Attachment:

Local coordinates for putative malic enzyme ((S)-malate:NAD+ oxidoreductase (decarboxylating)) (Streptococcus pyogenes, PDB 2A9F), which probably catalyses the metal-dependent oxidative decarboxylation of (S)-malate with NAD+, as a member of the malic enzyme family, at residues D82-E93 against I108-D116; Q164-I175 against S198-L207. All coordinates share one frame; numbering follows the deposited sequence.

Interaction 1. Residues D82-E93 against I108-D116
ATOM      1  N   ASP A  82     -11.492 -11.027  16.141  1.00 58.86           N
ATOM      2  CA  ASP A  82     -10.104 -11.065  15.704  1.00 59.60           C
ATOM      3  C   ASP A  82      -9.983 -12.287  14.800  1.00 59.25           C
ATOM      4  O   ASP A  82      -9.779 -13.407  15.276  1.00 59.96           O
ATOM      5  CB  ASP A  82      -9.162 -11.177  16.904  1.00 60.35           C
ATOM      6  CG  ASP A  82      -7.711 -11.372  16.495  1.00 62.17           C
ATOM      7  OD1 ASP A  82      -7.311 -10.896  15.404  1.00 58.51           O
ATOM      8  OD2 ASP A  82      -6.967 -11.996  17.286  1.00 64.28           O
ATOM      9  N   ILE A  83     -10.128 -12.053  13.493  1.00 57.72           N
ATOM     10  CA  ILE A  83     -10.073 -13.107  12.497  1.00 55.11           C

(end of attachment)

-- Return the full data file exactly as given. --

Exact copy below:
Local coordinates for putative malic enzyme ((S)-malate:NAD+ oxidoreductase (decarboxylating)) (Streptococcus pyogenes, PDB 2A9F), which probably catalyses the metal-dependent oxidative decarboxylation of (S)-malate with NAD+, as a member of the malic enzyme family, at residues D82-E93 against I108-D116; Q164-I175 against S198-L207. All coordinates share one frame; numbering follows the deposited sequence.

Interaction 1. Residues D82-E93 against I108-D116
ATOM      1  N   ASP A  82     -11.492 -11.027  16.141  1.00 58.86           N
ATOM      2  CA  ASP A  82     -10.104 -11.065  15.704  1.00 59.60           C
ATOM      3  C   ASP A  82      -9.983 -12.287  14.800  1.00 59.25           C
ATOM      4  O   ASP A  82      -9.779 -13.407  15.276  1.00 59.96           O
ATOM      5  CB  ASP A  82      -9.162 -11.177  16.904  1.00 60.35           C
ATOM      6  CG  ASP A  82      -7.711 -11.372  16.495  1.00 62.17           C
ATOM      7  OD1 ASP A  82      -7.311 -10.896  15.404  1.00 58.51           O
ATOM      8  OD2 ASP A  82      -6.967 -11.996  17.286  1.00 64.28           O
ATOM      9  N   ILE A  83     -10.128 -12.053  13.493  1.00 57.72           N
ATOM     10  CA  ILE A  83     -10.073 -13.107  12.497  1.00 55.11           C